Sunday 29 April 2012
An international collaboration led by The Institute of Cancer Research (ICR) has found variations of the genetic code in two regions of the genome that increase the risk of developing Wilms tumour – the most common kidney cancer occurring in children.
Wilms tumour affects around one in 10,000 children and usually develops before the age of five. Wilms tumour responds well to treatment, with 90 per cent of cases being curable. The causes of the tumour are not known in most children but genes are known to play a role.
A study published in Nature Genetics today, and funded by the Wellcome Trust and Cancer Research UK, reports on the first scan of common variants in the genomes of Wilms tumour patients.
Using an approach called a genome wide association study, the team compared common DNA variants in the genetic code of almost 1,500 Wilms tumour patients with those in 3,850 healthy people in the US and UK.
They found two regions of the DNA code on chromosomes 2 and 11* containing variants that were significantly more common among patients with Wilms tumour.
Lead author, Professor Nazneen Rahman from The Institute of Cancer Research and The Royal Marsden NHS Foundation Trust says: “Our previous studies show that there are undiscovered genetic factors that cause Wilms tumour, and this study brings us an important step closer to finding them.”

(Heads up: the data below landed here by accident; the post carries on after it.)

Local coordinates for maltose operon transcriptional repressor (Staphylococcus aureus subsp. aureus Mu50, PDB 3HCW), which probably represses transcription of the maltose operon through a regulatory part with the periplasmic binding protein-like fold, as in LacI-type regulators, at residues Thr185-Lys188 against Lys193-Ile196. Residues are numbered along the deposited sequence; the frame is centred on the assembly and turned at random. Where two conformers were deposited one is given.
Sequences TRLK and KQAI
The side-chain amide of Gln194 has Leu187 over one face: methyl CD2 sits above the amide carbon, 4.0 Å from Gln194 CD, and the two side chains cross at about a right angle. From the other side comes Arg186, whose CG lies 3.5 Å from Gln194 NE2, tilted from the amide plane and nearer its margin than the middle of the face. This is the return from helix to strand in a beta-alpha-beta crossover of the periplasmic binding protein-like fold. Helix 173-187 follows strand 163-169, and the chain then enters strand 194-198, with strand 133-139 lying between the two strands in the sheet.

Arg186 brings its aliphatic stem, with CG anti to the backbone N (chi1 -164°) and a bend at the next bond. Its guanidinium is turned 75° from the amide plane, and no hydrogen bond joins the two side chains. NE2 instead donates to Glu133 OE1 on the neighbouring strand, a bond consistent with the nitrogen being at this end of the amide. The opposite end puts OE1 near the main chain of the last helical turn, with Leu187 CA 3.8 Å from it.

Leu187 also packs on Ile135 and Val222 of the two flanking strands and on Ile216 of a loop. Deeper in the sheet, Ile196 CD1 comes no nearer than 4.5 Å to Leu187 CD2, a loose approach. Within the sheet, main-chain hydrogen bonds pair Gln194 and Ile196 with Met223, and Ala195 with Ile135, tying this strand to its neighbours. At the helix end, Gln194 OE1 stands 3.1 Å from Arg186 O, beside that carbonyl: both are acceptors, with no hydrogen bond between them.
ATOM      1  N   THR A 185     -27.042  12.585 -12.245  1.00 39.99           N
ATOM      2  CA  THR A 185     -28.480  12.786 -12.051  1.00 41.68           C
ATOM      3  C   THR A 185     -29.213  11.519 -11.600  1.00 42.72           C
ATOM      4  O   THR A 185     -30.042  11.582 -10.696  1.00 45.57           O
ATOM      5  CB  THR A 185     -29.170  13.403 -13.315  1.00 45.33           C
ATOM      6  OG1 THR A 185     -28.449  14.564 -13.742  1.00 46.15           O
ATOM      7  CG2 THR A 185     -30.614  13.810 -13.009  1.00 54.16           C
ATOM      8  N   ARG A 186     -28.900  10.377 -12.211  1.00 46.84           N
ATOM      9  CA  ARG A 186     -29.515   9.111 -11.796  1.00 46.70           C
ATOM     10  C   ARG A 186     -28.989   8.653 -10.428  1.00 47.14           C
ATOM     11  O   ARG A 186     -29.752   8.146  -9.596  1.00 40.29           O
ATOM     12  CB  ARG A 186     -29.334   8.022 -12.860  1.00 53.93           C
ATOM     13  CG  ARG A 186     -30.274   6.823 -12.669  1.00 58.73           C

“The next step is to determine exactly what it is about these regions of the genome that is causing the link with Wilms tumour. This will lead to better understanding of the condition and, potentially, improved treatments.”
Importantly, the DNA regions where these changes have been identified include genes that are known to be involved in other cancers and diseases. Their identification provides insight into the biological pathways that may cause Wilms tumour, and are a potential target for new drugs.
A single-letter change in the DNA code found on chromosome 11 was in the gene DLG2, which is part of a biological system that ensures correct tissue growth during development. Disruption of this pathway has previously been linked to cancer. On chromosome 2, two single-letter changes in the DNA were found near the gene DDX1, which is involved in repairing damaged DNA. A number of known cancer genes have similar roles in DNA repair.